In the Ciane survey, although requests for consent increased between the period 2008-2011 and the period 2012-2014 (the two phases of the survey), a still high proportion of women, 35,7% of first-time mothers (of whom it is the first child) and 21,3% of multiparas (of which it is at least the second child) did not have their opinion to give. Fewer than 6 in 10 women say they have been informed and have been asked for their consent. This is the case for this mother who testifies: “When I exceeded my term, the day before the programmed triggering, a midwife performed a detachment of the membranes, a very painful manipulation, without preparing or warning me! Another said: “ I had three triggers over three days for a suspected cracked pocket, when we had no certainty. I was not asked for my opinion, as if there was no option. I was told about a cesarean if the triggers were not successful. At the end of the three days, I was exhausted and confused. I had very strong suspicions of membrane detachment, because the vaginal examinations that I underwent were really very painful and traumatic. I have never been asked for my consent. »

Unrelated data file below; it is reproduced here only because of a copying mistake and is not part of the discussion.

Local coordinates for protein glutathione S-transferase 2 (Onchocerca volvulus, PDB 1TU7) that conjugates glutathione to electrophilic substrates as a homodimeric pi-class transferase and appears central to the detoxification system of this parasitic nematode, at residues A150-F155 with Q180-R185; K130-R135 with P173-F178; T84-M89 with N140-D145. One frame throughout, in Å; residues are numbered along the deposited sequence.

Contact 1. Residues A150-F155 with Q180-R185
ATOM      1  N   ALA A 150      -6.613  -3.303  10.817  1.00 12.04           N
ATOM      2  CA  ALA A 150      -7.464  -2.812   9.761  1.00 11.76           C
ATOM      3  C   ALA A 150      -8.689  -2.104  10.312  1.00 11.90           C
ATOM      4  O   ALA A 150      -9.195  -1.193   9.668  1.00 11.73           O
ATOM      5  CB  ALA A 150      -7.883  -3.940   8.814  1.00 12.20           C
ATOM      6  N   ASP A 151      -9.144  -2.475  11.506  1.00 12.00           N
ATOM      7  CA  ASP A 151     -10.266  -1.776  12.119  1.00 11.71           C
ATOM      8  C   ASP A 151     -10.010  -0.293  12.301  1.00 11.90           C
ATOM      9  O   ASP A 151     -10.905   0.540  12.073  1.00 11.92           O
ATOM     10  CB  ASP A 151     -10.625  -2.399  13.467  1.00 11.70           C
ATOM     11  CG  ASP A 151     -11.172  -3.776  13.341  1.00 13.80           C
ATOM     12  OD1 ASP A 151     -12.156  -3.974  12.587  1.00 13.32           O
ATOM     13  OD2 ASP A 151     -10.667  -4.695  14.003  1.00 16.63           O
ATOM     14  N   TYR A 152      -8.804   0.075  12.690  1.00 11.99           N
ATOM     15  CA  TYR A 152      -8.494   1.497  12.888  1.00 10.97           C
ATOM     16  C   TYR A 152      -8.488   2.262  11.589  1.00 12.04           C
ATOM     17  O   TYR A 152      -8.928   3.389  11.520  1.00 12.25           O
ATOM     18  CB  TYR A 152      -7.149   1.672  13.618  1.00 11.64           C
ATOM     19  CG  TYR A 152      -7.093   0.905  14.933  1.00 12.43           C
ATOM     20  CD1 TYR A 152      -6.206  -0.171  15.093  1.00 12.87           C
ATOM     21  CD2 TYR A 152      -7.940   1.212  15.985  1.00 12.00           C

Some of the women interviewed in the survey did not receive any information, but they were nonetheless asked for their opinion … Without information, that limits the “enlightened” nature of this decision. Finally, some of the patients interviewed felt that they were being asked for their consent, emphasizing the risks for the baby and clearly dramatizing the situation. Suddenly, these women have the impression that their hand has been forced, or even that they have been outright lied to. Problem: according to the Ciane survey, the lack of information and the fact that future mothers are not asked for their opinion seem to be aggravating factors of a difficult memory of childbirth.

Imposed induction: a less well-lived childbirth

For women who did not have information, 44% have a “fairly bad or very bad” experience of their childbirth, against 21% for those who have been informed.

At Ciane, these practices are widely criticized. Madeleine Akrich, secretary of the Ciane: “ Caregivers must empower women and give them as transparent information as possible, without trying to make them feel guilty. »